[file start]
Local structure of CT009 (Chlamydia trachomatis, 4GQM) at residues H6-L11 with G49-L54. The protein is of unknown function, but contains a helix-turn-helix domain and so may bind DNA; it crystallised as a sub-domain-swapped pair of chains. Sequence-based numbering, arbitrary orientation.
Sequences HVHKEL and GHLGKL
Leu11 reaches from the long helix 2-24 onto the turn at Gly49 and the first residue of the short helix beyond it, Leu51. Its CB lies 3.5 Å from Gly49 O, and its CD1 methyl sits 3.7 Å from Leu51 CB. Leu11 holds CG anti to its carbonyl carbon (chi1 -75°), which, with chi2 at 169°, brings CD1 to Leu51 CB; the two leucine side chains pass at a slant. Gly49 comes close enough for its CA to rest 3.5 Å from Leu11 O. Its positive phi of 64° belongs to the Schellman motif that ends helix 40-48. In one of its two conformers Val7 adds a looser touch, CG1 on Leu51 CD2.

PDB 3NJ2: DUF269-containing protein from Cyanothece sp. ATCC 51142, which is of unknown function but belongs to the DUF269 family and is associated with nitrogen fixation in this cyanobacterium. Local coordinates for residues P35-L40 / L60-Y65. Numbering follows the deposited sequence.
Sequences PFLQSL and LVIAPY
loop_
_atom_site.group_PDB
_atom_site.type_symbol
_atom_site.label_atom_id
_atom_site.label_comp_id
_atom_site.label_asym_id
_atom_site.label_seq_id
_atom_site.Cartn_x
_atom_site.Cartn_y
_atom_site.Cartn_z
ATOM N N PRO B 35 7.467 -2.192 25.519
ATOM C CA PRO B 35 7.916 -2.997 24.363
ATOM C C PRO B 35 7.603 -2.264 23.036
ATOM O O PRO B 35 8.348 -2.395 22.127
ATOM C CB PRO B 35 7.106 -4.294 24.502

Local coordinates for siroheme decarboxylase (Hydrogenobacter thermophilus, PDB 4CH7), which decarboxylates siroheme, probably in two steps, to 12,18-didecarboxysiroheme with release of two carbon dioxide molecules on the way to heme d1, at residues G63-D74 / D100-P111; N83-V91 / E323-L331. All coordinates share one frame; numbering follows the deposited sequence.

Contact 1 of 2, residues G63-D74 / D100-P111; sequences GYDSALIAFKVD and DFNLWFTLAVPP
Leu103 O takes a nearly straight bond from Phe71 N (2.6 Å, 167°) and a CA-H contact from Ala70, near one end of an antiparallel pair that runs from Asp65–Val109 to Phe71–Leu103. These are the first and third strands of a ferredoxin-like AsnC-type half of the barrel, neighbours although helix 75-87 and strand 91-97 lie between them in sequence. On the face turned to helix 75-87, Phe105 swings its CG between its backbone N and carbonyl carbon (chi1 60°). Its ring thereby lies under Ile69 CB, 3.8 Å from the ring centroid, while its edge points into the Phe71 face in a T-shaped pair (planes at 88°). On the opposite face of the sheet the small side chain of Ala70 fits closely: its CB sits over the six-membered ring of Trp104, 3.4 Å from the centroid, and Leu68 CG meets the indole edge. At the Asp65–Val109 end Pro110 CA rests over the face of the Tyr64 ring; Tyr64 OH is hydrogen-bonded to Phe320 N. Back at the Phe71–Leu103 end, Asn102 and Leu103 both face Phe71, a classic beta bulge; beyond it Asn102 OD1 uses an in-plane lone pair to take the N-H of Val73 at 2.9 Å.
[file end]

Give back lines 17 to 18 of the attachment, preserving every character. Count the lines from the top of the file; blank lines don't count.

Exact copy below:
ATOM C CA PRO B 35 7.916 -2.997 24.363
ATOM C C PRO B 35 7.603 -2.264 23.036